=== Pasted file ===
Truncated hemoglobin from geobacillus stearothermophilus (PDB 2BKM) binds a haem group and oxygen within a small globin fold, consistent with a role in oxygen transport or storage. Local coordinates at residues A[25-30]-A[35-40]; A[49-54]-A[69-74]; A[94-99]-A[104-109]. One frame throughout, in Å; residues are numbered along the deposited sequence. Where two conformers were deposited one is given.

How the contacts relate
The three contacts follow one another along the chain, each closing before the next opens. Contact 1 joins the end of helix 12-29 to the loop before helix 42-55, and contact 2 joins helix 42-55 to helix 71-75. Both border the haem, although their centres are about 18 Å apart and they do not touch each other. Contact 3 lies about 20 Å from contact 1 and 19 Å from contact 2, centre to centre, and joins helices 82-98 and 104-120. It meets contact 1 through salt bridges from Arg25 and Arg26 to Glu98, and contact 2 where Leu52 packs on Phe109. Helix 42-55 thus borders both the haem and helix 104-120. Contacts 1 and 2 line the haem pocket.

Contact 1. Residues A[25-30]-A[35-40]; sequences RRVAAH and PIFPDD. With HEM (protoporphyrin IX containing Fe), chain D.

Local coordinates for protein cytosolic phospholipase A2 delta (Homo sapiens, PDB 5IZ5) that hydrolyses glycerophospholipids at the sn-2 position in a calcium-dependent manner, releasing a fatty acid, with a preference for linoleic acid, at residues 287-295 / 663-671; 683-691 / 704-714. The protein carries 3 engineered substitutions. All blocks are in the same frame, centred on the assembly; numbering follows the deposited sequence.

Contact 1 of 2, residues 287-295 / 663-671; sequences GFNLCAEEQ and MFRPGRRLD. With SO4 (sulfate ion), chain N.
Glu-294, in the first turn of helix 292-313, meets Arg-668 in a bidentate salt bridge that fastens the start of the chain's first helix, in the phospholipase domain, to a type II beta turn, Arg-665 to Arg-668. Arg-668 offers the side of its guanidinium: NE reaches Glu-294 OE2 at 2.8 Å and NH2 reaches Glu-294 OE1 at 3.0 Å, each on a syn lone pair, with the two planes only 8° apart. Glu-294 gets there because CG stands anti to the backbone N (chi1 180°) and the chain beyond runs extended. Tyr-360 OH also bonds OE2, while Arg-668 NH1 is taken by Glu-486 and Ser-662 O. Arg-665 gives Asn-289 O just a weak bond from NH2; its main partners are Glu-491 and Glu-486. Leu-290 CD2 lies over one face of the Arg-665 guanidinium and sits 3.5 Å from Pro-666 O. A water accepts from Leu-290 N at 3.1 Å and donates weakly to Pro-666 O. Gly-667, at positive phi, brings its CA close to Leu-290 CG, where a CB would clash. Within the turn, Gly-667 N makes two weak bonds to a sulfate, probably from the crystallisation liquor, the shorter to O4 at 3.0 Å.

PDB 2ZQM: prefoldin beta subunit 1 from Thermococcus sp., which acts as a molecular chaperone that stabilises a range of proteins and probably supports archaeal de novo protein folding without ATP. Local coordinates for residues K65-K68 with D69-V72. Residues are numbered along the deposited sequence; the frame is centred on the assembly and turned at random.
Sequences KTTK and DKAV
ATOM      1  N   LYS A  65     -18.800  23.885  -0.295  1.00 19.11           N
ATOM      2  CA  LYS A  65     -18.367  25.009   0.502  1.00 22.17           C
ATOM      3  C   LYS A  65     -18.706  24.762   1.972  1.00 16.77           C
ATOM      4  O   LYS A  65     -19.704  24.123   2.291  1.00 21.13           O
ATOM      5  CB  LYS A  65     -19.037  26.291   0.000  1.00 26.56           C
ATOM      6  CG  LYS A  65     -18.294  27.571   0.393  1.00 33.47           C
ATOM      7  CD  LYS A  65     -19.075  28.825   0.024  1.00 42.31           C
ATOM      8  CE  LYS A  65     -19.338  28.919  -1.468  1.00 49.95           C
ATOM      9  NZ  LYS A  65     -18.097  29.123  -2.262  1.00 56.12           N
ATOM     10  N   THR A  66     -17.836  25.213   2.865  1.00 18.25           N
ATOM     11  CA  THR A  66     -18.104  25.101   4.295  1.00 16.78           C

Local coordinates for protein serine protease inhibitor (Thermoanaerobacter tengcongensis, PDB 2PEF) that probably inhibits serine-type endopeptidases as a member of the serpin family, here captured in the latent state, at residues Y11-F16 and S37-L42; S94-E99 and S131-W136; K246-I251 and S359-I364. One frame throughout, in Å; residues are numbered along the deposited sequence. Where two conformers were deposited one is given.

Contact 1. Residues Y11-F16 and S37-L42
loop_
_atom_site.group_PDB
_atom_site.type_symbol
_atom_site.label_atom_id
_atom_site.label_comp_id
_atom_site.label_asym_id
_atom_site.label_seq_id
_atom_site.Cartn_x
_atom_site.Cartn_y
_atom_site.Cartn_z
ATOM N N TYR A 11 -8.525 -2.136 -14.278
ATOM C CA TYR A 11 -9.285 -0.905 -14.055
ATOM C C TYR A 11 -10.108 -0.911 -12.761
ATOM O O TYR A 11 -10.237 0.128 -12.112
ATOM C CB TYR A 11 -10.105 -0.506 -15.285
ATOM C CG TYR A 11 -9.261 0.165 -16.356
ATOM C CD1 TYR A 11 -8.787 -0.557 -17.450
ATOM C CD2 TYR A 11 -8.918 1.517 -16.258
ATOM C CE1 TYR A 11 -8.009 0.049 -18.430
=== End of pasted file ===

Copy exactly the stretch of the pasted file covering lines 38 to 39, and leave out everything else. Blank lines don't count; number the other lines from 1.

ATOM C CG TYR A 11 -9.261 0.165 -16.356
ATOM C CD1 TYR A 11 -8.787 -0.557 -17.450